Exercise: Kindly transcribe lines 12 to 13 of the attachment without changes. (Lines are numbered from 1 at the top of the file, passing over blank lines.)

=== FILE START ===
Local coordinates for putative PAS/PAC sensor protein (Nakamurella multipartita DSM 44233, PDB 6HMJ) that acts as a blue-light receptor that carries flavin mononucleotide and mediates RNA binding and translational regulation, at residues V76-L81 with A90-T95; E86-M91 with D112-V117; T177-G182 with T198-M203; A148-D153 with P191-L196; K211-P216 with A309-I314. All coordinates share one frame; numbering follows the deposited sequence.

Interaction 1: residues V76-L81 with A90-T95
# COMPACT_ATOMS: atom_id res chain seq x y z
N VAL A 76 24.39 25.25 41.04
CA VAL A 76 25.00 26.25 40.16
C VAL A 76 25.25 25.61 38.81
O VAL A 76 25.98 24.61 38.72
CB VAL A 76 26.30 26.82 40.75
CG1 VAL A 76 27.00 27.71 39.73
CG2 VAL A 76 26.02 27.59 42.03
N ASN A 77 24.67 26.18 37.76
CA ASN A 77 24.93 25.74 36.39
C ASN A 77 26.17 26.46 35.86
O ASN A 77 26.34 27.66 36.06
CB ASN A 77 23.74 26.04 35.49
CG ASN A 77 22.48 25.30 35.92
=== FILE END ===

CA ASN A 77 24.93 25.74 36.39
C ASN A 77 26.17 26.46 35.86